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How These Photos Of 'Scared Bros At A Haunted House' Became The Biggest Viral Campaign Of The Season


nightmares fear factory scared bros

Five baseball cap-wearing bros, cowered in a corner, eyes wide, limbs akimbo, clutching at each others' poorly developed pecs.

It's no wonder that the awe-inspiring photos of "Scared Bros at a Haunted House" went insanely viral first in 2011 and then again in 2012.

Click here to see the photos>

Although meme-machine BuzzFeed is responsible for pouring gallons of gasoline on the photos' flames, what some viewers don't realize is that the pictures were part of an intricate, borderline genius, marketing campaign created by Nightmares Fear Factory, located on the Canadian side of Niagara Falls, to promote its haunted house.

How it got started

"People just started noticing and think we just started posting pictures last year," Vee Popat, Nightmares Fear Factory's social media and marketing strategist, told us. "But we've been doing this consistently every day for 365 days for years." (That's right, "bros" are even photographed freaking out on Christmas).

Ten years ago, founder Frank Lapenna got the idea to take pictures of people at key scare-moments in the pitch black maze from Disneyland and other theme parks that sold photos of guests on roller coasters.

"So 10 years, he started standing in this one spot and taking picture of people, and we'd all laugh at them," Popat said.

Eventually they installed a still camera and video camera that would capture the exact moment of optimal fear in the pitch dark, and a tradition was born.

Since it was a pre-Facebook era, and MySpace wasn't really a photo sharing site, Lapenna tried to make the content social the only way he knew how. "He thought, why don't we email people the jpeg," Popat said. "For the obvious reasons, they'll share it with their friends."

And so it began.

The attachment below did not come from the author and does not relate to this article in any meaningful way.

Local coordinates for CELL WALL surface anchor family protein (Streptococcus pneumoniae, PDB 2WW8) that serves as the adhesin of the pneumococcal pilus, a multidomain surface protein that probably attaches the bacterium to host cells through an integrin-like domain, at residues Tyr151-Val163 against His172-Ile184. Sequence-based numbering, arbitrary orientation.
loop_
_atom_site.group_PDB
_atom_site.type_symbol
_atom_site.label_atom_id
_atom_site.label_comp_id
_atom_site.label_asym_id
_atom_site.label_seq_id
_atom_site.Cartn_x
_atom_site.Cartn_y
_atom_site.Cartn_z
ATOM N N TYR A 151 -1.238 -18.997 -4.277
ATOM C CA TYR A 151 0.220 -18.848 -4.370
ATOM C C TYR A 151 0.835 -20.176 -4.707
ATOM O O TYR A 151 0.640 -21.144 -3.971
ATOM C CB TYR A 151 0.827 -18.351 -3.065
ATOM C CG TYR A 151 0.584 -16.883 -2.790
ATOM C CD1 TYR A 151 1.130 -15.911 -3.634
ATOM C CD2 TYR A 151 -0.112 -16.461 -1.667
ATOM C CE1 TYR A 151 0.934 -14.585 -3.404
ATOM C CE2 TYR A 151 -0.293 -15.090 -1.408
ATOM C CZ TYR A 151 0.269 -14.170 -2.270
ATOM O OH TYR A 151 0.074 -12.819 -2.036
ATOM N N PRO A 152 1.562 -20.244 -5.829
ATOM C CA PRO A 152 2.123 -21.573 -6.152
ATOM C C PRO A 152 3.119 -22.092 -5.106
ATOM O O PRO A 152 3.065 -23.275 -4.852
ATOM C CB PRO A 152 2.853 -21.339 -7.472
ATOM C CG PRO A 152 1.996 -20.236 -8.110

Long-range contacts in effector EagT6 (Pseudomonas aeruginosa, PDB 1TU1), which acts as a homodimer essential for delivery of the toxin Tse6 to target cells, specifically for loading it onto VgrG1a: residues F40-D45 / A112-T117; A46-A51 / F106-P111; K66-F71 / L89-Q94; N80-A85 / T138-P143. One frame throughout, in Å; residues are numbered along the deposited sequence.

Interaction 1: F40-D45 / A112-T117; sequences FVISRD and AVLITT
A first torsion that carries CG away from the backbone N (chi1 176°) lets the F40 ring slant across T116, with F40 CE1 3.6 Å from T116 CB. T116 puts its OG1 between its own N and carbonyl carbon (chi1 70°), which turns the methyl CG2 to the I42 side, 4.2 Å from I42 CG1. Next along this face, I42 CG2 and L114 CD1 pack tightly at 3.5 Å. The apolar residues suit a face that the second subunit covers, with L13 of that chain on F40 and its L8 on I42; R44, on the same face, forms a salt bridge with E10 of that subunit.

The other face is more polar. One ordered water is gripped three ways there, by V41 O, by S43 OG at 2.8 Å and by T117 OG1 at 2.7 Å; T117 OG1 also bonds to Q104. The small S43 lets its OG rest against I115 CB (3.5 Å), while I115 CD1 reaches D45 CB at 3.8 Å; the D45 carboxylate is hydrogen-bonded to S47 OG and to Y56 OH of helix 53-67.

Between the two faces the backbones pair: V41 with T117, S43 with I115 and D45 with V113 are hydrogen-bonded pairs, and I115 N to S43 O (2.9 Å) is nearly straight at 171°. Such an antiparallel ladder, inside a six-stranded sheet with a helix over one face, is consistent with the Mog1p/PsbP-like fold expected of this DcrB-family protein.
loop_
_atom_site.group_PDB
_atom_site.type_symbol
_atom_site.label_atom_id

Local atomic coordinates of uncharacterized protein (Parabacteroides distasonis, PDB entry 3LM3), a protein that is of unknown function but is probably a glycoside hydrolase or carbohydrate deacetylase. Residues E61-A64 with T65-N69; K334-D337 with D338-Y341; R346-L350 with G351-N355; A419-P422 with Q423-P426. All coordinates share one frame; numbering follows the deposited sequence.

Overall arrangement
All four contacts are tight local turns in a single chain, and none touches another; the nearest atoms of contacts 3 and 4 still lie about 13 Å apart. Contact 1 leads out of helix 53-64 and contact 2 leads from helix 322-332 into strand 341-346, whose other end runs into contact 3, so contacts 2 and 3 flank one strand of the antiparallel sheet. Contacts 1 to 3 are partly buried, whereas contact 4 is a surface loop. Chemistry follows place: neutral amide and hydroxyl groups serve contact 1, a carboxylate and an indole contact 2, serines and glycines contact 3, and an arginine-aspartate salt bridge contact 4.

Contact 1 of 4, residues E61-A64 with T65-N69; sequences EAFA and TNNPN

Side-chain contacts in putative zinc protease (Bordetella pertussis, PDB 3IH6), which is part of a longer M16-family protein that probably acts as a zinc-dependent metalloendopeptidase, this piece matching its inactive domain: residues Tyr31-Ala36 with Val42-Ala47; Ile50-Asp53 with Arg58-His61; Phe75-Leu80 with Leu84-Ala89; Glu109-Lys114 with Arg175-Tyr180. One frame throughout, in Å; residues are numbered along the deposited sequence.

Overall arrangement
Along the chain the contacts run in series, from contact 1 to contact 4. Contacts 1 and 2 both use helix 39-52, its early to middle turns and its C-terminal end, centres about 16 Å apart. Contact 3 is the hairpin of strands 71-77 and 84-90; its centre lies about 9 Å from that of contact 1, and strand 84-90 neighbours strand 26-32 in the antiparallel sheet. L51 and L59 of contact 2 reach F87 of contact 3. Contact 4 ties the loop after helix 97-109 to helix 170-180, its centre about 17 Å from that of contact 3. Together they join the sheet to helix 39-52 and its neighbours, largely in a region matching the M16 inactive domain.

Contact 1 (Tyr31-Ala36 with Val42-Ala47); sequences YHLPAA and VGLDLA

How it went viral

Popat began working at Nightmares Fear Factory in 2009, and he immediately created a Facebook page for the haunted house to share daily photos and frequent videos.

Understanding the power of the viral video, he never allowed himself to say the "V" word aloud, Popat started uploading videos on YouTube, Vimeo, Daily Motion, and Google Videos (which no longer exists). He confided that he actually thought that if anything would make it big, it would be the videos rather than the pictures.

But Popat still decided to create a Flickr account in 2010. "I knew Flickr was going to be a big site, it was owned by Yahoo," he said. "But it was more of an SEO thing — it wasn't a social media play but was an SEO play. maximizing for SEO."

And good SEO paid off.

Popat distinctly remembers checking the site's traffic on Thursday October 5, 2011, and seeing that the Flickr account jumped from 50 views — after being up for six months! — to 2,000.

"The BuzzFeed writer must have been searching for Halloween stuff and found ours," Popat said, touting good SEO. "He must have got a kick out of the university aged guys cowering and hugging each other and then he created that great name for it, 'Scared Bros.'"

An hour later, Tumblr sent over 1,000 more views. "By three or four, we said wouldn't it be funny if ABC called us." By the end of the day, ABC along with most other major news corporations had.

From October to December 2011, the Flickr account saw a rise from 50 to 3,500,0000 hits.

But what's truly amazing about the haunted house's viral story is that lightening struck twice. Right before Halloween, BuzzFeed and other publications have recirculated the photos and Nightmares Fear Factory is reaping the rewards.

"It's crazy to us," Popat said. "Never in my wildest dreams did I think to say we'd go viral again."

How it helped revenues

Well going viral is all well and good, the real question is how these photos have helped the year-round haunted house.

"Revenue absolutely did increase," Popat said.

Since the photos spread around the world, surprisingly getting media attention last in Canada itself, international tourists have been stopping by the haunted house on trips to Niagara Falls and telling workers that they saw the photos in their local newspapers.

"I have to view our pictures every single day, and I notice a different demographic coming to the haunted house," Popat said. "And that's a result of going viral."

See the rest of the story at Business Insider

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